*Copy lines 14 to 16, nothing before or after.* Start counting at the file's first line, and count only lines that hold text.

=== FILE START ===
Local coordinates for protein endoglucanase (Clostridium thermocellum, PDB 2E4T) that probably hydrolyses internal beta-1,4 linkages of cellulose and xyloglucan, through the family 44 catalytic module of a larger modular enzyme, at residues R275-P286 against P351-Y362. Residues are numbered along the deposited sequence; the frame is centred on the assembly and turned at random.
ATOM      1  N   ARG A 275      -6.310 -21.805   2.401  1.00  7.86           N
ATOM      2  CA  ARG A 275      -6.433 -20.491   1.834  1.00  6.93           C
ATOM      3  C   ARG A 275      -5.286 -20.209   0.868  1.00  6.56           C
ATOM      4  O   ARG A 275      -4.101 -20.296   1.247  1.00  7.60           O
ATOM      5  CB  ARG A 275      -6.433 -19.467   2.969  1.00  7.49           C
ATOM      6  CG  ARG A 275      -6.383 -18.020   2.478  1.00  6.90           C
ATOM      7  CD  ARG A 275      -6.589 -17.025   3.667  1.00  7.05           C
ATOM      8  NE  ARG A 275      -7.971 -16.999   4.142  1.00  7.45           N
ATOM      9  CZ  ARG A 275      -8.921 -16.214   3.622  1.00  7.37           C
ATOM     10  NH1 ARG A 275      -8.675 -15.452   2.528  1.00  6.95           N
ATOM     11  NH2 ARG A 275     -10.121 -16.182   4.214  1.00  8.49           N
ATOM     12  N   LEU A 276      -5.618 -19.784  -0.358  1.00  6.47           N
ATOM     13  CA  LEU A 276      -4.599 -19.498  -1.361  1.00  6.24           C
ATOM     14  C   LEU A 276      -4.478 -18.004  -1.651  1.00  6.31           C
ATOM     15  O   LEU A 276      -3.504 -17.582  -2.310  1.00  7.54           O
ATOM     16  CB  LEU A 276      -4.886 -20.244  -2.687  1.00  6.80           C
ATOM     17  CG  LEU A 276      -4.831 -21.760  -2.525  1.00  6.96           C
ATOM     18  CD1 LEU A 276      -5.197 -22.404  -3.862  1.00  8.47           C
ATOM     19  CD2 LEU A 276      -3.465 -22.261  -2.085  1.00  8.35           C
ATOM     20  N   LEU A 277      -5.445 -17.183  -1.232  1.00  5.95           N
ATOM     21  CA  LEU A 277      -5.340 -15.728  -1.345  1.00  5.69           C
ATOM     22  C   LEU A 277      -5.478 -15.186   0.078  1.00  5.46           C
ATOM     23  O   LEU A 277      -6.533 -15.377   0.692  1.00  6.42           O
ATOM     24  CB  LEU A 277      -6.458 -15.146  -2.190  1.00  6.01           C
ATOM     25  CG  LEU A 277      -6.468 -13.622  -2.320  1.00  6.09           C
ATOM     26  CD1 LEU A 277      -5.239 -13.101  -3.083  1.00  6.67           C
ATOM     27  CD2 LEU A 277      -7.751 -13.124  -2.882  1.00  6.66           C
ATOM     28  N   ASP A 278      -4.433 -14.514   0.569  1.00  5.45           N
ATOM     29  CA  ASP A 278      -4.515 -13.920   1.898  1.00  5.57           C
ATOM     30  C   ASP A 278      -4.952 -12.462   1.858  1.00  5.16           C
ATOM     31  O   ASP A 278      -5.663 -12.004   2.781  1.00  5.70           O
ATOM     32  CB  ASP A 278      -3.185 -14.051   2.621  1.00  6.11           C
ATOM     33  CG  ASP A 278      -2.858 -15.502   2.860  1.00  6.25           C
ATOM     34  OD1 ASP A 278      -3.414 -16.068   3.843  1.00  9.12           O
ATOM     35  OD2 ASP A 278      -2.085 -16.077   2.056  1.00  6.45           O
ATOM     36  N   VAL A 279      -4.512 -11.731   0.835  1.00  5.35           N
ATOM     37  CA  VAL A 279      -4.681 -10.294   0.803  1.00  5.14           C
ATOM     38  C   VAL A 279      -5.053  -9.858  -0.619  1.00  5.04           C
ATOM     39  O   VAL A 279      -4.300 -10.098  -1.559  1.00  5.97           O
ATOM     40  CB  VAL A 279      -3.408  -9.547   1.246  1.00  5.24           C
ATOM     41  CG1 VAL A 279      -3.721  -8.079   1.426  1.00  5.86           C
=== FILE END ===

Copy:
ATOM     13  CA  LEU A 276      -4.599 -19.498  -1.361  1.00  6.24           C
ATOM     14  C   LEU A 276      -4.478 -18.004  -1.651  1.00  6.31           C
ATOM     15  O   LEU A 276      -3.504 -17.582  -2.310  1.00  7.54           O